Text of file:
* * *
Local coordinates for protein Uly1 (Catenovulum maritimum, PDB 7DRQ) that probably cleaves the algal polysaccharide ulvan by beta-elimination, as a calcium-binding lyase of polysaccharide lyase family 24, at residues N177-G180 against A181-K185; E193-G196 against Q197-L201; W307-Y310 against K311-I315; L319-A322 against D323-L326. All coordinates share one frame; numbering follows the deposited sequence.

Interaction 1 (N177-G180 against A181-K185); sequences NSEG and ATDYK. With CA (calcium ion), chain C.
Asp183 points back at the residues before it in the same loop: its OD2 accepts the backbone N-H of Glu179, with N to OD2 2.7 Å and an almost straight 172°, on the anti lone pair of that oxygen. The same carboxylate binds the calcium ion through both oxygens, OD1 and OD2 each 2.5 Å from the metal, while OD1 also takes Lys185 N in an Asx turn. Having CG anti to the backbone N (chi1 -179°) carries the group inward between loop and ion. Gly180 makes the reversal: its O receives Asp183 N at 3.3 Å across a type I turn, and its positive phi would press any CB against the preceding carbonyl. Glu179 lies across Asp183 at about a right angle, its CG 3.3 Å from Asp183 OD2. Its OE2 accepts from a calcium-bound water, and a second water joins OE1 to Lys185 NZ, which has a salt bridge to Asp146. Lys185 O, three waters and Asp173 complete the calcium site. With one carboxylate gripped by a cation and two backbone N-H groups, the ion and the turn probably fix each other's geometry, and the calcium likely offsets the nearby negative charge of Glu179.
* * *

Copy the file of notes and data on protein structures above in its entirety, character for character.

Local coordinates for protein Uly1 (Catenovulum maritimum, PDB 7DRQ) that probably cleaves the algal polysaccharide ulvan by beta-elimination, as a calcium-binding lyase of polysaccharide lyase family 24, at residues N177-G180 against A181-K185; E193-G196 against Q197-L201; W307-Y310 against K311-I315; L319-A322 against D323-L326. All coordinates share one frame; numbering follows the deposited sequence.

Interaction 1 (N177-G180 against A181-K185); sequences NSEG and ATDYK. With CA (calcium ion), chain C.
Asp183 points back at the residues before it in the same loop: its OD2 accepts the backbone N-H of Glu179, with N to OD2 2.7 Å and an almost straight 172°, on the anti lone pair of that oxygen. The same carboxylate binds the calcium ion through both oxygens, OD1 and OD2 each 2.5 Å from the metal, while OD1 also takes Lys185 N in an Asx turn. Having CG anti to the backbone N (chi1 -179°) carries the group inward between loop and ion. Gly180 makes the reversal: its O receives Asp183 N at 3.3 Å across a type I turn, and its positive phi would press any CB against the preceding carbonyl. Glu179 lies across Asp183 at about a right angle, its CG 3.3 Å from Asp183 OD2. Its OE2 accepts from a calcium-bound water, and a second water joins OE1 to Lys185 NZ, which has a salt bridge to Asp146. Lys185 O, three waters and Asp173 complete the calcium site. With one carboxylate gripped by a cation and two backbone N-H groups, the ion and the turn probably fix each other's geometry, and the calcium likely offsets the nearby negative charge of Glu179.